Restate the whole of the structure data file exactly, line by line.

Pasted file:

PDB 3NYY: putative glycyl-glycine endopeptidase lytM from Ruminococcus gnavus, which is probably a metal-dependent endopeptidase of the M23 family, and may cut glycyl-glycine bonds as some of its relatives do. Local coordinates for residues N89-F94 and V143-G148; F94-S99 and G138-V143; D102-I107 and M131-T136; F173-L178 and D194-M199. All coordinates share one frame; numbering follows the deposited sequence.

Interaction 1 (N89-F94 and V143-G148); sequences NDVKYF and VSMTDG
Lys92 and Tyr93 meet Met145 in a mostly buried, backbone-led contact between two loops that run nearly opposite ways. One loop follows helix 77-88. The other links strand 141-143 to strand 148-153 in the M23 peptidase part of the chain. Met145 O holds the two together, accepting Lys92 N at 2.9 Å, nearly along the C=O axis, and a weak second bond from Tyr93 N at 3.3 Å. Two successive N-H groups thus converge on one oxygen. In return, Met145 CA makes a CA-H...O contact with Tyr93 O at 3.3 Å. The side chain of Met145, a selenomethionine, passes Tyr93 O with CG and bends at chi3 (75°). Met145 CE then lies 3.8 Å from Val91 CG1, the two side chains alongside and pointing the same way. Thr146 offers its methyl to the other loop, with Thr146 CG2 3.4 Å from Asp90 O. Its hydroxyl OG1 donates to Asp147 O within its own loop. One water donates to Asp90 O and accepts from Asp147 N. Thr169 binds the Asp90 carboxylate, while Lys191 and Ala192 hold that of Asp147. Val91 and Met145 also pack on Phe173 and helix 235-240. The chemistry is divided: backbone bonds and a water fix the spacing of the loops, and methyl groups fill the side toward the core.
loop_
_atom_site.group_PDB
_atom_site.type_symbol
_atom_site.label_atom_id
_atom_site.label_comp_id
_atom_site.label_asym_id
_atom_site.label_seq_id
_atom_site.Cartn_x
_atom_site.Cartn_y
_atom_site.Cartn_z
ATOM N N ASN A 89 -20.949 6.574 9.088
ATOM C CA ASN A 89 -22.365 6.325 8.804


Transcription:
PDB 3NYY: putative glycyl-glycine endopeptidase lytM from Ruminococcus gnavus, which is probably a metal-dependent endopeptidase of the M23 family, and may cut glycyl-glycine bonds as some of its relatives do. Local coordinates for residues N89-F94 and V143-G148; F94-S99 and G138-V143; D102-I107 and M131-T136; F173-L178 and D194-M199. All coordinates share one frame; numbering follows the deposited sequence.

Interaction 1 (N89-F94 and V143-G148); sequences NDVKYF and VSMTDG
Lys92 and Tyr93 meet Met145 in a mostly buried, backbone-led contact between two loops that run nearly opposite ways. One loop follows helix 77-88. The other links strand 141-143 to strand 148-153 in the M23 peptidase part of the chain. Met145 O holds the two together, accepting Lys92 N at 2.9 Å, nearly along the C=O axis, and a weak second bond from Tyr93 N at 3.3 Å. Two successive N-H groups thus converge on one oxygen. In return, Met145 CA makes a CA-H...O contact with Tyr93 O at 3.3 Å. The side chain of Met145, a selenomethionine, passes Tyr93 O with CG and bends at chi3 (75°). Met145 CE then lies 3.8 Å from Val91 CG1, the two side chains alongside and pointing the same way. Thr146 offers its methyl to the other loop, with Thr146 CG2 3.4 Å from Asp90 O. Its hydroxyl OG1 donates to Asp147 O within its own loop. One water donates to Asp90 O and accepts from Asp147 N. Thr169 binds the Asp90 carboxylate, while Lys191 and Ala192 hold that of Asp147. Val91 and Met145 also pack on Phe173 and helix 235-240. The chemistry is divided: backbone bonds and a water fix the spacing of the loops, and methyl groups fill the side toward the core.
loop_
_atom_site.group_PDB
_atom_site.type_symbol
_atom_site.label_atom_id
_atom_site.label_comp_id
_atom_site.label_asym_id
_atom_site.label_seq_id
_atom_site.Cartn_x
_atom_site.Cartn_y
_atom_site.Cartn_z
ATOM N N ASN A 89 -20.949 6.574 9.088
ATOM C CA ASN A 89 -22.365 6.325 8.804